I have a little theory about Rupert Murdoch’s media holdings. My theory is that his goal is to make as much money through his media holdings as possible. That is, I don’t think he’s amassed billions of dollars by accident. And I’m also guessing that he makes political donations on the basis of an assessment of his own interests as well as his political proclivities. Long-time Murdoch-watchers are aware of the role he played in Tony Blair’s political rise, and his brief flirtation with Sen. Hillary Clinton. Does this change the fact that Murdoch is most likely a conservative of some kind? Of course not. But it should complicate our understanding of the man and his motivations.
Indeed, I’d submit that his own political proclivities matter very little to the substance of the various media outlets he owns. Consider this: MTV’s political coverage, to the extent it has any, tends to be fairly left-of-center. Do you seriously believe that Sumner Redstone, the majority owner of National Amusements and, indirectly, MTV’s owner Viacom is an enthusiastic left-winger who is bitterly opposed to “The Man”? Given that Sumner Redstone can make a pretty plausible claim to being “The Man” himself, my guess is that he recognizes that MTV is a for-profit enterprise that will either flatter the sensibilities of its youthful audience or go out of business.
In a similar vein, Fox News has been a commercial success because it connected with an audience that felt underserved, and that was eager for news and information that matched its sensibilities. Murdoch did not invent Fox News. Instead, Roger Ailes came to him with the idea, and he demanded a large amount of capital and near-total autonomy. And that’s what he was given.
In 2006, Jesse Shapiro and Matthew Gentzkow, two of my favorite economists, published a paper titled “What Drives Media Slant? Evidence From U.S. Daily Newspapers” [PDF]. The notorious right-winger Austan Goolsbee, now serving as one of President Obama’s chief economic advisors, wrote a column for the New York Times on their research:
A comparison of circulation data (per capita) to the ratio of Republican to Democratic campaign contributions by ZIP code showed that circulation was strongly related to whether the newspaper matched the readers’ own ideology.
Their measure indicates that The Los Angeles Times, for example, is a liberal paper. Its circulation suffers in Southern California ZIP codes where donations to Republicans are especially high.
The authors calculated the ideal partisan slant for each paper, if all it cared about was getting readers, and they found that it looked almost precisely like the one for the actual newspaper. As Dr. Shapiro put it in an interview, “The data suggest that newspapers are targeting their political slant to their customers’ demand and choosing the amount of slant that will maximize their sales.”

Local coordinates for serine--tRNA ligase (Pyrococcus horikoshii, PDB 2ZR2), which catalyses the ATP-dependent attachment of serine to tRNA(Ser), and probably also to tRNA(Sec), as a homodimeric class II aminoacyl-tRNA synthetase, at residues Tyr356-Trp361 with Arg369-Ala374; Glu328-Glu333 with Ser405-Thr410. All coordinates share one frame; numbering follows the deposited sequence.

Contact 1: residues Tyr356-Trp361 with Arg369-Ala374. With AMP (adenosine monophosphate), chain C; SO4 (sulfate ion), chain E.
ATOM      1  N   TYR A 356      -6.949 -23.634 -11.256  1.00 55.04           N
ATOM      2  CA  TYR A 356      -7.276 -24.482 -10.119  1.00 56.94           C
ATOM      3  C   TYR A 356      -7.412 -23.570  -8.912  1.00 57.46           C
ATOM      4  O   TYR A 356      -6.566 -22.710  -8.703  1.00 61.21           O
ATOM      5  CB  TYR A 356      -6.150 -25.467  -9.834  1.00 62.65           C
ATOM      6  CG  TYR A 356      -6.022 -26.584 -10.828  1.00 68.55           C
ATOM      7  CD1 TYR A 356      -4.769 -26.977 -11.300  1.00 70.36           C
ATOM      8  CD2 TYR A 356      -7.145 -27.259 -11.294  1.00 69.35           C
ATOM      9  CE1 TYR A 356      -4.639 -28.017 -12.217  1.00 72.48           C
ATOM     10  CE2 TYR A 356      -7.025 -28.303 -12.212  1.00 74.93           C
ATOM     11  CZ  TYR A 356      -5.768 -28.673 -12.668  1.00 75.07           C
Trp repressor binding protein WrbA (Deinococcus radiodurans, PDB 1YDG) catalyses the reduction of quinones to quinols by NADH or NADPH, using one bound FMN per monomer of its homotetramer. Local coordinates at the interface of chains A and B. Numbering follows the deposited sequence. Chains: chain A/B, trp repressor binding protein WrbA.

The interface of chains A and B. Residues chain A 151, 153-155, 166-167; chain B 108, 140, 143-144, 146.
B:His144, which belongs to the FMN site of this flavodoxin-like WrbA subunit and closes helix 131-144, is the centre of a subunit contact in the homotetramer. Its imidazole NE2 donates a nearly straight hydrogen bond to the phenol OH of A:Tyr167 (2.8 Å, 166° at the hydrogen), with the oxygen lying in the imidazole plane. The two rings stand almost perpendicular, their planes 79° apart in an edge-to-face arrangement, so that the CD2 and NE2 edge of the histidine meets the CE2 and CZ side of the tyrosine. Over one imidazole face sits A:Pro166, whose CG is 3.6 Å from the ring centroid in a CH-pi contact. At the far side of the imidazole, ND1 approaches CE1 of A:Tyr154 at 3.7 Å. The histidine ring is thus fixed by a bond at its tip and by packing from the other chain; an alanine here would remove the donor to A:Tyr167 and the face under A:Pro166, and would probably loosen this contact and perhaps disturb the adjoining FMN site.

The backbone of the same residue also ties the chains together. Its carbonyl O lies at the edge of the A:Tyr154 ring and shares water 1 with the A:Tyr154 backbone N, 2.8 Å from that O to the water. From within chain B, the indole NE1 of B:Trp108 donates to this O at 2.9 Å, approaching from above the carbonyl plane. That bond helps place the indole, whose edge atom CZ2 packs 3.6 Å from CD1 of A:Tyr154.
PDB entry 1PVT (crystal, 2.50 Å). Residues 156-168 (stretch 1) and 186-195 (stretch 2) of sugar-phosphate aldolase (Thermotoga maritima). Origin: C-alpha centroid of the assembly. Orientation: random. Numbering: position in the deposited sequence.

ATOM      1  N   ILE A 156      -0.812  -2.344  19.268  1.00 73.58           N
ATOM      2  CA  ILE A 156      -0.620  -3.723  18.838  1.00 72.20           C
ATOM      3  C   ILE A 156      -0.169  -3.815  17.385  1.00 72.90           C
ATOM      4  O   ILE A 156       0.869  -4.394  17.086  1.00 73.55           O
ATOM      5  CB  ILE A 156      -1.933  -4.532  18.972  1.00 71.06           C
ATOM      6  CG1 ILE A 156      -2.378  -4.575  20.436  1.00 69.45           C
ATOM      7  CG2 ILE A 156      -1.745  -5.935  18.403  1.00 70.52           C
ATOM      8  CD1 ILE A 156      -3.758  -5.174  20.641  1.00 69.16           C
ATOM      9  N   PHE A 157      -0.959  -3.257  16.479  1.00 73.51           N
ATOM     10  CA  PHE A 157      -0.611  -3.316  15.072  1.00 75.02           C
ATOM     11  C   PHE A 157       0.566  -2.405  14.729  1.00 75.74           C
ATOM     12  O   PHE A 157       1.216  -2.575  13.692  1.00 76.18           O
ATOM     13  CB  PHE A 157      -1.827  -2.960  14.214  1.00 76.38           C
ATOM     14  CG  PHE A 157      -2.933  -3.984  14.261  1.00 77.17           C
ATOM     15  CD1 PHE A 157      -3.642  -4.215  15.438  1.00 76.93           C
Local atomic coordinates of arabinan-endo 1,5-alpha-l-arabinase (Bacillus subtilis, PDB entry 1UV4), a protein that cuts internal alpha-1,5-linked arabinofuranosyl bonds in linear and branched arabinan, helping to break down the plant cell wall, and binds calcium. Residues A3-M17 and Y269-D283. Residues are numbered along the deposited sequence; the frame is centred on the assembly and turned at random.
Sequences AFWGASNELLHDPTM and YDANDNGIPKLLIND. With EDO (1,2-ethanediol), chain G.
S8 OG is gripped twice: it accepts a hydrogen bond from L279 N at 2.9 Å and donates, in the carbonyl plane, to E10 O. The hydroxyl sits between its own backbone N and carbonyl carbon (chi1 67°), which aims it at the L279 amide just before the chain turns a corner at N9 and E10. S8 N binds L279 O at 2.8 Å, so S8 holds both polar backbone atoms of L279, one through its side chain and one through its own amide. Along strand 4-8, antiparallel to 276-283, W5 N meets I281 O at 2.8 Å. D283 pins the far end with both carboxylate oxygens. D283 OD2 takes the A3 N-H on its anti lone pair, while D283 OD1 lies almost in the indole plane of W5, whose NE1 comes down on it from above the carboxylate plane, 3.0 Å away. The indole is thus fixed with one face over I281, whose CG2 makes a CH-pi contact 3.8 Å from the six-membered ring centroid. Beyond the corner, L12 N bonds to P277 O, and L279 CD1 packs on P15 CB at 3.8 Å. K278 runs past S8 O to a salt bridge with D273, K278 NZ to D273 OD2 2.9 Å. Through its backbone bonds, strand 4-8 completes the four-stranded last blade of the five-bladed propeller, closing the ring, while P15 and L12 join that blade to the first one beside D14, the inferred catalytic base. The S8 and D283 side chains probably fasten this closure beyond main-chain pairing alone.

On one hand that sounds a little mercenary. On the other hand, there is certainly good news in the finding. If slant comes from customers, then the views of the owners and the reporters do not matter. We do not need to fear that some partisan billionaire will buy up newspapers and use them for propaganda.
Indeed, the study found that the views of the owner had no significant effect on the slant of the newspaper. The partisanship of corporate donations from the owner had no bearing on the slant of the news coverage in the paper. The slant of a newspaper group’s other newspapers had no bearing, either. The New York Times Company’s newspaper in Spartanburg, S.C., for example, had the same slant as other newspapers in South Carolina that the company did not own.
So although politicians from both sides tend to accuse the news media of partisanship and negativity, the data suggests that they ought to blame the public. The papers basically reflect what their readers want to hear. [Emphasis added.]
That is, the fact that Rupert Murdoch owns News Corporation and Fox News most likely has no bearing on what Glenn Beck says. What does have bearing is Beck’s popularity. Popular programs are given more leeway, popular hosts are given more compensation and more deference, and that is how for-profit media generally works.
Recall that Glenn Beck began his cable news career at CNN’s Headline News. CNN is not owned by Rupert Murdoch.
I can’t imagine this will convince many readers of Crooks and Liars. But it’s useful for the rest of us to keep in mind. Many conservatives make the same error, attributing the political bias of various media outlets to their owners.
If anything, I think the real media bias — which stretches across left-of-center and right-of-center outlets — is a bias towards sensationalism. Convincing your readers or viewers that people they don’t like are bigots or racists, or that they are bent on imposing tyranny, is a good way to keep them hooked.
I like to think that my readers are capable of thinking for themselves. That’s why I try to avoid hand-waving alarmism, though I’ve definitely indulged in some, usually because I let some kooky media narrative get the better of me.